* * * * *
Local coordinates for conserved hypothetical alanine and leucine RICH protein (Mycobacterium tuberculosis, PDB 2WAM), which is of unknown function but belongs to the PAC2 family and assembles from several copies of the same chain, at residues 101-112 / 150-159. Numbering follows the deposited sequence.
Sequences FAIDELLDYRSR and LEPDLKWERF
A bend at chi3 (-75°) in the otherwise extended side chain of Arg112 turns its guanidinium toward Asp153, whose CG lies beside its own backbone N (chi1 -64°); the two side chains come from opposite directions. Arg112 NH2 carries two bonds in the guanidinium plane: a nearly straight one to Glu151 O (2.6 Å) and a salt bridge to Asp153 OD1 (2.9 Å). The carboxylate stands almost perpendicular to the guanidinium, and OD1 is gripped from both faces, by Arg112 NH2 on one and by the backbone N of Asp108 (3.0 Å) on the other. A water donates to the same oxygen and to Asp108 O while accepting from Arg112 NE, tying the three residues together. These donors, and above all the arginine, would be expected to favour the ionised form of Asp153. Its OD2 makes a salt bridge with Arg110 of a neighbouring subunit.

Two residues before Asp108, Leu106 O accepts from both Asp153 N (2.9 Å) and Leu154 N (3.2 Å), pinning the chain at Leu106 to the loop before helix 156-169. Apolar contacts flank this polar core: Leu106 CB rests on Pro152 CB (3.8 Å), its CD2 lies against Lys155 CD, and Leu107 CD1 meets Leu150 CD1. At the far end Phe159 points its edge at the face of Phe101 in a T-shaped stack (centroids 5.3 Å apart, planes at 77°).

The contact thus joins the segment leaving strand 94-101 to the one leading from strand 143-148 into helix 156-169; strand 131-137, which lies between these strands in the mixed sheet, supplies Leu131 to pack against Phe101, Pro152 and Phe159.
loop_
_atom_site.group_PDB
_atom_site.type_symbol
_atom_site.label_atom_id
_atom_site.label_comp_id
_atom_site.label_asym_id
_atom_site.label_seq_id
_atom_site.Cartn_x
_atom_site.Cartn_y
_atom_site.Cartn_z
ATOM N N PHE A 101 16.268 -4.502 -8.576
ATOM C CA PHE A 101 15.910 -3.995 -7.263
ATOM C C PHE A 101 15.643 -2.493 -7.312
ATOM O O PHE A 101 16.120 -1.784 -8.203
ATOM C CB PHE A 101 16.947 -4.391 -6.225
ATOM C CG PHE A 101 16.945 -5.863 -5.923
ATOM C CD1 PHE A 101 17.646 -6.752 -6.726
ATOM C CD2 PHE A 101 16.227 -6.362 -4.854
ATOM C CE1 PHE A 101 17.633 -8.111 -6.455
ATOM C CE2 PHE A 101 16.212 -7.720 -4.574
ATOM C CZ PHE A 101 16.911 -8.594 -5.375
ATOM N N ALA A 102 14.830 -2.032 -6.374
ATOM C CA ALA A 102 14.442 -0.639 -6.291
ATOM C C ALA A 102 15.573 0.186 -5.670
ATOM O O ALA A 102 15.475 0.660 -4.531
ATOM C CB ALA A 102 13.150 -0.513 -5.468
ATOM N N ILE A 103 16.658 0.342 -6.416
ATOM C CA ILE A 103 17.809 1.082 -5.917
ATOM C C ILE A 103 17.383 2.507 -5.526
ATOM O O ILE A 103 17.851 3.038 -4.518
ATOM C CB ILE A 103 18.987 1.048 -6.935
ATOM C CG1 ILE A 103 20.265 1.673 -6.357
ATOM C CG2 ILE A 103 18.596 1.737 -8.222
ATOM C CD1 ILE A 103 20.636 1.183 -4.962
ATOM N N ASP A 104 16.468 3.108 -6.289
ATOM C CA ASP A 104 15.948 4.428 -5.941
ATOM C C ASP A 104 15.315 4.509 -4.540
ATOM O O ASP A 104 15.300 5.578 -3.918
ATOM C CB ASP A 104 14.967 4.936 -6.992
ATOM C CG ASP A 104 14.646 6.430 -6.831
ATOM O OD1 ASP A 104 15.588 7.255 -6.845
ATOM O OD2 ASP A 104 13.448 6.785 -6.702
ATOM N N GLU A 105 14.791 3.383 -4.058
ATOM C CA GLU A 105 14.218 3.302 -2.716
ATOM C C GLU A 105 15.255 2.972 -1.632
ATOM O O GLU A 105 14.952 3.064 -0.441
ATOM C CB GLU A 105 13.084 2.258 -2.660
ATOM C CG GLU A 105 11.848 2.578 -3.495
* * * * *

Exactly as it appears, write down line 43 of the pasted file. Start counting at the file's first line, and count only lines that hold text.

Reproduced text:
ATOM O O ASP A 104 15.300 5.578 -3.918